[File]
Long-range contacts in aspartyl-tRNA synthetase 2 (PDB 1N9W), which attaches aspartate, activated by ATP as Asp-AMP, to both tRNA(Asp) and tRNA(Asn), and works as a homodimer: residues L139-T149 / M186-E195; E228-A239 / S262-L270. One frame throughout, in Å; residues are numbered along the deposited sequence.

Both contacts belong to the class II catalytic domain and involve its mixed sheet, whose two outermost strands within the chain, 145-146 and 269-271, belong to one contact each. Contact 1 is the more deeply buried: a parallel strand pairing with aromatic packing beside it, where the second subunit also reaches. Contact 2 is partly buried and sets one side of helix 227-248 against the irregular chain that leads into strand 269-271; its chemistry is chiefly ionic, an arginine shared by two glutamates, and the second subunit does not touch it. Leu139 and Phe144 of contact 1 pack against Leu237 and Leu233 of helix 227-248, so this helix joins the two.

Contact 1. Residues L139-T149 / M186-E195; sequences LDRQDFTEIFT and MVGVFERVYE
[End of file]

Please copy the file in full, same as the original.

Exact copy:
Long-range contacts in aspartyl-tRNA synthetase 2 (PDB 1N9W), which attaches aspartate, activated by ATP as Asp-AMP, to both tRNA(Asp) and tRNA(Asn), and works as a homodimer: residues L139-T149 / M186-E195; E228-A239 / S262-L270. One frame throughout, in Å; residues are numbered along the deposited sequence.

Both contacts belong to the class II catalytic domain and involve its mixed sheet, whose two outermost strands within the chain, 145-146 and 269-271, belong to one contact each. Contact 1 is the more deeply buried: a parallel strand pairing with aromatic packing beside it, where the second subunit also reaches. Contact 2 is partly buried and sets one side of helix 227-248 against the irregular chain that leads into strand 269-271; its chemistry is chiefly ionic, an arginine shared by two glutamates, and the second subunit does not touch it. Leu139 and Phe144 of contact 1 pack against Leu237 and Leu233 of helix 227-248, so this helix joins the two.

Contact 1. Residues L139-T149 / M186-E195; sequences LDRQDFTEIFT and MVGVFERVYE